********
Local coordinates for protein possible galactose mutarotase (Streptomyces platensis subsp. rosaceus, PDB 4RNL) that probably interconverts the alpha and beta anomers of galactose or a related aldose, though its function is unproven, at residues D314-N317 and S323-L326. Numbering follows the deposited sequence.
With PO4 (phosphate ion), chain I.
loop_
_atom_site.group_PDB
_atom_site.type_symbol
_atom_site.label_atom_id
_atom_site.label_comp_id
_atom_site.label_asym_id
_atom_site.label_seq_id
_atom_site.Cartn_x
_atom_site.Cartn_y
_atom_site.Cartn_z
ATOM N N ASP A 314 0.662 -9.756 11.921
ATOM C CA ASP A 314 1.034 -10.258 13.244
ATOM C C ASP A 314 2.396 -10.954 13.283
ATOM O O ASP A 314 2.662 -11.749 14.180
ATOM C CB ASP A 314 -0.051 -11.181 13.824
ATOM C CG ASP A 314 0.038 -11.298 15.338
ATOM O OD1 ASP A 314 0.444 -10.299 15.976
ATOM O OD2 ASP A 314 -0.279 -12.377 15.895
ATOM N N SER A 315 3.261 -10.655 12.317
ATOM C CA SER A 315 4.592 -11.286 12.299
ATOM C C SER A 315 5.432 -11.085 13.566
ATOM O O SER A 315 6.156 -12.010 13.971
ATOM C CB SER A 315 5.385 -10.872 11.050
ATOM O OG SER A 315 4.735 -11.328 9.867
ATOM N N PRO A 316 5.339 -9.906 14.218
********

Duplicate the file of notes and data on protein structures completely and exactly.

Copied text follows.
Local coordinates for protein possible galactose mutarotase (Streptomyces platensis subsp. rosaceus, PDB 4RNL) that probably interconverts the alpha and beta anomers of galactose or a related aldose, though its function is unproven, at residues D314-N317 and S323-L326. Numbering follows the deposited sequence.
With PO4 (phosphate ion), chain I.
loop_
_atom_site.group_PDB
_atom_site.type_symbol
_atom_site.label_atom_id
_atom_site.label_comp_id
_atom_site.label_asym_id
_atom_site.label_seq_id
_atom_site.Cartn_x
_atom_site.Cartn_y
_atom_site.Cartn_z
ATOM N N ASP A 314 0.662 -9.756 11.921
ATOM C CA ASP A 314 1.034 -10.258 13.244
ATOM C C ASP A 314 2.396 -10.954 13.283
ATOM O O ASP A 314 2.662 -11.749 14.180
ATOM C CB ASP A 314 -0.051 -11.181 13.824
ATOM C CG ASP A 314 0.038 -11.298 15.338
ATOM O OD1 ASP A 314 0.444 -10.299 15.976
ATOM O OD2 ASP A 314 -0.279 -12.377 15.895
ATOM N N SER A 315 3.261 -10.655 12.317
ATOM C CA SER A 315 4.592 -11.286 12.299
ATOM C C SER A 315 5.432 -11.085 13.566
ATOM O O SER A 315 6.156 -12.010 13.971
ATOM C CB SER A 315 5.385 -10.872 11.050
ATOM O OG SER A 315 4.735 -11.328 9.867
ATOM N N PRO A 316 5.339 -9.906 14.218